It is precisely the notion of natural equality that leads to a case for social inequality. (Here, as he so often does, Burke intentionally uses the term “natural” to mean artificial, since, as he puts it elsewhere, “art is man’s nature.”) Burke’s great nemesis, Thomas Paine, made the contrary case for social equality precisely by rejecting the premise of a natural equality of intelligence or ability. In Rights of Man, Paine writes:
It is impossible to control Nature in her distribution of mental powers. She gives them as she pleases. Whatever is the rule by which she, apparently to us, scatters them among mankind, that rule remains a secret to man. It would be as ridiculous to attempt to fix the hereditaryship of human beauty, as of wisdom. Whatever wisdom constituently is, it is like a seedless plant; it may be reared when it appears, but it cannot be voluntarily produced….As this is in the order of nature, the order of government must necessarily follow it, or government will, as we see it does, degenerate into ignorance. The hereditary system, therefore, is as repugnant to human wisdom as to human rights; and is as absurd as it is unjust. As the republic of letters brings forward the best literary productions, by giving to genius a fair and universal chance; so the representative system of government is calculated to produce the wisest laws, by collecting wisdom from where it can be found. I smile to myself when I contemplate the ridiculous insignificance into which literature and all the sciences would sink, were they made hereditary; and I carry the same idea into governments.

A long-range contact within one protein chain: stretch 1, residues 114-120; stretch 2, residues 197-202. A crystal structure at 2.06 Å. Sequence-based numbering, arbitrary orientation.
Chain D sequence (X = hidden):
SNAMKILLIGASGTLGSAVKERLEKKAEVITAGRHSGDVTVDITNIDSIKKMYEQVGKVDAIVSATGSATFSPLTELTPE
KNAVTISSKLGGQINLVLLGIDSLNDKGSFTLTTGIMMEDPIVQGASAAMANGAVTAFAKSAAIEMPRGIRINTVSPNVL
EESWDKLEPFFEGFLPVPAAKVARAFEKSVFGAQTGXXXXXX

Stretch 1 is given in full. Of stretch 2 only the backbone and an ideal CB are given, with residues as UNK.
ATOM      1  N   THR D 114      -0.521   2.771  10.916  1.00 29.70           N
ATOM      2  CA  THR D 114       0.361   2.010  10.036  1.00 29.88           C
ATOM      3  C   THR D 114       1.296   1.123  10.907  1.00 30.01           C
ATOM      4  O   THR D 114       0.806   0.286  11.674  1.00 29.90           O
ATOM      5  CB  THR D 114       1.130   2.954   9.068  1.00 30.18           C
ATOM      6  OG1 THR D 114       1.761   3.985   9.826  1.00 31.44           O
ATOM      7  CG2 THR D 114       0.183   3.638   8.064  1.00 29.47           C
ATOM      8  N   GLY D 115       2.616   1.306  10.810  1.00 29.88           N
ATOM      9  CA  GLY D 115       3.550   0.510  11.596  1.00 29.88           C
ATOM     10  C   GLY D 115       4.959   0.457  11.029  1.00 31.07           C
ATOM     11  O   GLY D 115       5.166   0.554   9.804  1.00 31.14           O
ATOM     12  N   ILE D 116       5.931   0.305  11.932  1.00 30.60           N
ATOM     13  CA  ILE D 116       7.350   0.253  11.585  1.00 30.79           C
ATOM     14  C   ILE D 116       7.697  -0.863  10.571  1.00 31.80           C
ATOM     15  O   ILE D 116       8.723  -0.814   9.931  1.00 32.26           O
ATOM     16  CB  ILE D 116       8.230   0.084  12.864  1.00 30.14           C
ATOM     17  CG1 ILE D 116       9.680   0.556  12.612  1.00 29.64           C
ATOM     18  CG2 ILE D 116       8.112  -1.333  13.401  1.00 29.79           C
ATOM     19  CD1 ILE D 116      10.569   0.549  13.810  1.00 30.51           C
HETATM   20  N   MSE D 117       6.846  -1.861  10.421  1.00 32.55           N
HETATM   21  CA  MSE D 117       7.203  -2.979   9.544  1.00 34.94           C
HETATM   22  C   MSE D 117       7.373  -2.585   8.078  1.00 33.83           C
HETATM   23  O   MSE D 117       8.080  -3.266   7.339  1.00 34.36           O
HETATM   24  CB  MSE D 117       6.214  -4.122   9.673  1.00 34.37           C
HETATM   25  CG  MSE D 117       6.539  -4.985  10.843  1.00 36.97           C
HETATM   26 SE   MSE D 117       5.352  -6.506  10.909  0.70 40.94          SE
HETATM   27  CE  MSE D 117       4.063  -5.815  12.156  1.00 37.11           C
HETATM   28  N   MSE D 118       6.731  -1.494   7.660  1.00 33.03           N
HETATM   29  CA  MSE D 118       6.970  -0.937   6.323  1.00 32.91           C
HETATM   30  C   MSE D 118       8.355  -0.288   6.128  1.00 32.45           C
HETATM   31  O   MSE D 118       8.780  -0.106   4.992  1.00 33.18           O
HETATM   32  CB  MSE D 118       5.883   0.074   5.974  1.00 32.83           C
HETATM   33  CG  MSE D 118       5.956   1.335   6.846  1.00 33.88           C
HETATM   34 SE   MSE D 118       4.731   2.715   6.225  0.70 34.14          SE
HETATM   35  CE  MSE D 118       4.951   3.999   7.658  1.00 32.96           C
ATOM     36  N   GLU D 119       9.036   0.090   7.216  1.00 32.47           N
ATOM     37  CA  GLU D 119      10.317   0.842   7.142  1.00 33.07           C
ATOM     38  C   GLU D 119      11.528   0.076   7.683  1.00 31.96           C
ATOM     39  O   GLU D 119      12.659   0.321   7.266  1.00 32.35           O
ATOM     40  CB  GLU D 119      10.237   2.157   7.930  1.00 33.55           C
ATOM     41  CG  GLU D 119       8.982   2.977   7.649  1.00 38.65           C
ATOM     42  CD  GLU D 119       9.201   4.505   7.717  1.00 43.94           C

It’s hard to argue with Paine’s premise here, though I think he’s wrong to assume (as he seems to do implicitly) that government is just a matter of raw intellection. While Burke may be wrong in his assumption of equal natural ability, and so in his case for aristocracy, he is right to suggest that government, at least, is a function of prudence more than simple intellect.
When it comes to educational opportunity, though, this surely suggests that the British left has turned itself around. The premise that the opponents of Britain’s grammar schools begin from, which they think of as an egalitarian premise, actually points away from democratic forms, while the premise that natural differences of ability are unavoidable is the one that points toward more democratic forms—like those grammar schools. So shall we be egalitarians in the abstract but not in practice, or shall we take the reality of human differences for granted and try to help every citizen make the most of his abilities? Shall we construct a society to help the elites feel good about themselves, or to help the disadvantaged rise as high as they can?
Of course, the fact that it is not entirely “impossible to control Nature in her distribution of mental powers” complicates this a bit. It appears to be possible, at least to a degree, to influence that distribution by the intermarriage (or other intercoupling, shall we say) of similarly gifted parents—as our society is finding out. That is no small challenge to egalitarian institutions, but it argues even more forcefully, not less so, for ways up out of poverty, like those offered by the grammar schools.